Australasian Science: Australia's authority on science since 1938

Brain Stimulation Solves Puzzle

By Stephen Luntz

Transcranial brain stimulation has enabled people to solve a puzzle they could not previously crack, offering the promise of a smarter future.

Prof Allan Snyder and Mr Richard Chi of the University of Sydney’s Centre for the Mind used an old puzzle known as the nine dots problem, in which participants are presented with three rows of three dots and, in Snyder’s words, are “asked to join all the dots with four straight lines without taking the pen off the page”.

“Under lab conditions nobody gets it,” Snyder says, although when students at Princeton University were presented with the problem in a more relaxed environment about 5% succeeded.

In work published in Neuroscience Letters Snyder and Chi gave 11 people the problem for 3 minutes before they underwent 10 minutes of transcranial brain stimulation in which the left anterior temporal lobe was inhibited while the right anterior lobe was excited using direct current stimulation. Participants were given the final 3 minutes of stimulation and a further 3 minutes after it ceased to confront the problem.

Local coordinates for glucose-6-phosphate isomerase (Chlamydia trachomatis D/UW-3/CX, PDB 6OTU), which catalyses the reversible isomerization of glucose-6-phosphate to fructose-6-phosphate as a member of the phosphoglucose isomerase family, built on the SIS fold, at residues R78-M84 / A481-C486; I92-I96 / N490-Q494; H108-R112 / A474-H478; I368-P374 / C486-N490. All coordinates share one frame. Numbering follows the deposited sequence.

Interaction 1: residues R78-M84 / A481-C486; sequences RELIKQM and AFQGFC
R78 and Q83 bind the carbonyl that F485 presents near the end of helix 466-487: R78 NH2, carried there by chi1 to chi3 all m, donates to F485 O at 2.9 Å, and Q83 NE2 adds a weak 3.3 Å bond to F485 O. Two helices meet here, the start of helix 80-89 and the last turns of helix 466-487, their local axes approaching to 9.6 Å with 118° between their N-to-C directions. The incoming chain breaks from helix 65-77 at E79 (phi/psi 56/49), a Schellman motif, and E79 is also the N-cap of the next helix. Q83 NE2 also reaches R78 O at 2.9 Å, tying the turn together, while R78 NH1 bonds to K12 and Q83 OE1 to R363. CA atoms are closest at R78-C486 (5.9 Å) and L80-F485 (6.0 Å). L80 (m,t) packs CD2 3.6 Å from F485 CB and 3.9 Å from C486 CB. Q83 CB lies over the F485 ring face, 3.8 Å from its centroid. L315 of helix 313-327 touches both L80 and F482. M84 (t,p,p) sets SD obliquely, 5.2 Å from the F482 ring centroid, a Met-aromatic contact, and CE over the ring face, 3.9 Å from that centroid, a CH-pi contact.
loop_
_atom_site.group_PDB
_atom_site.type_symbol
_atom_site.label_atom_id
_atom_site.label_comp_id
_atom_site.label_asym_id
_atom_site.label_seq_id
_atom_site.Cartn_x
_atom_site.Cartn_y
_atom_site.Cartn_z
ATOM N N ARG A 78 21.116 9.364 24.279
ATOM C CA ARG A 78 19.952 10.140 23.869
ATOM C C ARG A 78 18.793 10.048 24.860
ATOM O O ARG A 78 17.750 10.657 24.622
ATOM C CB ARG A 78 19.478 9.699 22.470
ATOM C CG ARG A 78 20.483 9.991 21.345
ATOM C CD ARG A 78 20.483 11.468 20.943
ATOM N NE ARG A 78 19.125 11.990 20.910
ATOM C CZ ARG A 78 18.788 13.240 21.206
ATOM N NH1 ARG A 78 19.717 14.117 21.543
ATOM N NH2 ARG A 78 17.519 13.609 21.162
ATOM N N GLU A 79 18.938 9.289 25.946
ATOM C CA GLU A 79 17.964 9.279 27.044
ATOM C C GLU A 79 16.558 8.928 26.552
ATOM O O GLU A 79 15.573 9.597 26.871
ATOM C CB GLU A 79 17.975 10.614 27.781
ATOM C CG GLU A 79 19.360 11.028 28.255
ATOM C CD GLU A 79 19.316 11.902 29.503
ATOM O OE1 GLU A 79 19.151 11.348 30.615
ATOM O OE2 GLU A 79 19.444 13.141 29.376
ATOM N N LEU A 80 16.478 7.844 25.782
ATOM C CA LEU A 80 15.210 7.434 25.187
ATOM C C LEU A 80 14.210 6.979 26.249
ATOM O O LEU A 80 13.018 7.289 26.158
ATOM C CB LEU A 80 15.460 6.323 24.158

None got the solution before the stimulation started, but once it began answers started to appear. Four solved it during the stimulation and one almost immediately afterwards, but not all of them could remember how it was done some time later. Meanwhile, no members of a control group given a sham stimulation were successful.

Snyder says that the combination of right stimulation and left inhibition was based on observations. “Savant-like powers are sometimes seen in people with left hemisphere deficiency and right compensation,” he explains.

The reverse process was also tried, with no one solving the problem. “Our hypothesis was that this combination would work best for problems that are computationally simple but for which humans have inherent difficulties,” Snyder says.

While he agrees that students taking transcranial simulators into exam rooms may represent “the future”, he does not think that all fields of mental challenge will benefit from the same sort of stimulation. “Humans are very good at things like face recognition and bad at logic,” he says, indicating that it is the areas where evolution has left us weak that may benefit the most.

Other studies have demonstrated changes in mood from preferential stimulation of one side of the brain, but Snyder says “those are on different areas” and no such effects were observed. Some participants reported a tingling feeling or itching at the contact area, but no pain.